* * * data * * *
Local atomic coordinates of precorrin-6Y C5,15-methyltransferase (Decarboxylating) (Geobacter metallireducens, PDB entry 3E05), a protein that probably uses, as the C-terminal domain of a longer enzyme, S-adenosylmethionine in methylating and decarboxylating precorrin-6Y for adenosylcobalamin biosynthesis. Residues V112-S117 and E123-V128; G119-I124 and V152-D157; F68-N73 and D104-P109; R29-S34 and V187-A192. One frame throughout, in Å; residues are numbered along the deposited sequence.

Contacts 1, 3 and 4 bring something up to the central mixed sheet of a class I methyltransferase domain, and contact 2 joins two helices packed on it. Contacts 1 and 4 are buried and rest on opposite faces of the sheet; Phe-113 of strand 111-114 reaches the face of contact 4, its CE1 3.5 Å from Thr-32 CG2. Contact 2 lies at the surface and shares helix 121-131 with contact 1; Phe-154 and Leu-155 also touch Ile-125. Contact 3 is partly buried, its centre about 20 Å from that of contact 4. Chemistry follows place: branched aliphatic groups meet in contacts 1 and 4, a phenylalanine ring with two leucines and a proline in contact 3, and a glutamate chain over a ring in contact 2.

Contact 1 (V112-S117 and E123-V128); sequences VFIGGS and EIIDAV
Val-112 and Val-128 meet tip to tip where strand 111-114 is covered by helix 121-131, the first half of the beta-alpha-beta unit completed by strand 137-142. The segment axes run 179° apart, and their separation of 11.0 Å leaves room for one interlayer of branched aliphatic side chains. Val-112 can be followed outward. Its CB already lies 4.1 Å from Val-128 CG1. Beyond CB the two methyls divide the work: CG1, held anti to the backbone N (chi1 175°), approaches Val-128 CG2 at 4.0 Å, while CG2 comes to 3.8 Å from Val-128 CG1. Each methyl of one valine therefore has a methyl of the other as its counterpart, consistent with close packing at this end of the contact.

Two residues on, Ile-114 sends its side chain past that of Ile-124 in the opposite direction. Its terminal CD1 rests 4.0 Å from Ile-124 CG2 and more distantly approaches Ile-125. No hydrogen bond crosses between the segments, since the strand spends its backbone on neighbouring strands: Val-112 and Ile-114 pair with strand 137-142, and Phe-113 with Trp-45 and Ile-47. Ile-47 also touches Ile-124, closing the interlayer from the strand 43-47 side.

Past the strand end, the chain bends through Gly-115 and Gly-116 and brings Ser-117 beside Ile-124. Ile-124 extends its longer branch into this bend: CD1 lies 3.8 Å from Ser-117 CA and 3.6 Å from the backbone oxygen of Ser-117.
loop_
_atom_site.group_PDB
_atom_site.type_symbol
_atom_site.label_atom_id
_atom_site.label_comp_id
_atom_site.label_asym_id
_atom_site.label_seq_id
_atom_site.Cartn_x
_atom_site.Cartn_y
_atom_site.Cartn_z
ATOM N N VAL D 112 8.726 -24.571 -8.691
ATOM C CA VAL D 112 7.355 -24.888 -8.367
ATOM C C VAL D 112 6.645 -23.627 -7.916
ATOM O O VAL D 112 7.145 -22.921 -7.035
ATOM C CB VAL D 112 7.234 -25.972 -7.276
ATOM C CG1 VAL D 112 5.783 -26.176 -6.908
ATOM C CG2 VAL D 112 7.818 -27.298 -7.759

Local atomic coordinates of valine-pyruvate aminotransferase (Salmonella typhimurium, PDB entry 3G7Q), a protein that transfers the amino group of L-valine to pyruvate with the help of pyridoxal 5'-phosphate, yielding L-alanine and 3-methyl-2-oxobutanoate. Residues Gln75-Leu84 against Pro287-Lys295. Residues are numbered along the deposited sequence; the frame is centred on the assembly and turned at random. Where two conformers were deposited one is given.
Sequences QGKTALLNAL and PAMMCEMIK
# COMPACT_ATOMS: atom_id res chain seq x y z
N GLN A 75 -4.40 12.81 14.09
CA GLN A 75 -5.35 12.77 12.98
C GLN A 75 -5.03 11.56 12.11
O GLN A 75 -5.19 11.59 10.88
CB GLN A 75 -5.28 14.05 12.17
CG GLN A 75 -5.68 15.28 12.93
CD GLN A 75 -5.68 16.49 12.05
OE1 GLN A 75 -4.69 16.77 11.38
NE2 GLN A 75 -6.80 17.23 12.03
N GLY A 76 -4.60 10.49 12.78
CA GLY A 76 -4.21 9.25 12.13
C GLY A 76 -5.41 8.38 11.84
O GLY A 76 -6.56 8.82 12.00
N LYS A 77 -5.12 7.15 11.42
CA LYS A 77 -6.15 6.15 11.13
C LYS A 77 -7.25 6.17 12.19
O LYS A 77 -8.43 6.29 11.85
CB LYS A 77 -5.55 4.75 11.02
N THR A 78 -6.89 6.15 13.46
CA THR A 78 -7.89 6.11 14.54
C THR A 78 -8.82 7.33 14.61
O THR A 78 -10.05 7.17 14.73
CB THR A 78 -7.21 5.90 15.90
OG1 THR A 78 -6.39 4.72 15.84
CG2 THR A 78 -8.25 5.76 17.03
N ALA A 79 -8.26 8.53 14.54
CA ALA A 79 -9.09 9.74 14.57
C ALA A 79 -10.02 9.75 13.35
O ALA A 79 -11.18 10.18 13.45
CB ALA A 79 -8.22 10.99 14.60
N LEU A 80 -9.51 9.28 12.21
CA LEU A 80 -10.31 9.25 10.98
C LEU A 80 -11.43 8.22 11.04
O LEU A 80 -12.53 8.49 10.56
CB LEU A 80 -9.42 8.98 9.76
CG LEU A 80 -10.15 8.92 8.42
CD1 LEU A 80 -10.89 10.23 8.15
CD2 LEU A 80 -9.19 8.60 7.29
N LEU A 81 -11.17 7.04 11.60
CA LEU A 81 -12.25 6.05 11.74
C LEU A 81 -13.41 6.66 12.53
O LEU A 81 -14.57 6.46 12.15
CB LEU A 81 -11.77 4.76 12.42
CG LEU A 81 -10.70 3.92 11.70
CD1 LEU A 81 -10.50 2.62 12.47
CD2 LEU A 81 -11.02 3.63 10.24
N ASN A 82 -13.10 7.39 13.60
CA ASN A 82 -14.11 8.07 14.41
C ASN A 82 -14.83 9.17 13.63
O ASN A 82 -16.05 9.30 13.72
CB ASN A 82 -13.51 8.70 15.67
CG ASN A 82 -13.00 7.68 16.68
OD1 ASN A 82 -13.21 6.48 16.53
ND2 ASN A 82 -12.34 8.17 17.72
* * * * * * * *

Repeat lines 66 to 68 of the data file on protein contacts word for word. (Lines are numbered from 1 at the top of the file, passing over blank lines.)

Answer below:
CA LEU A 81 -12.25 6.05 11.74
C LEU A 81 -13.41 6.66 12.53
O LEU A 81 -14.57 6.46 12.15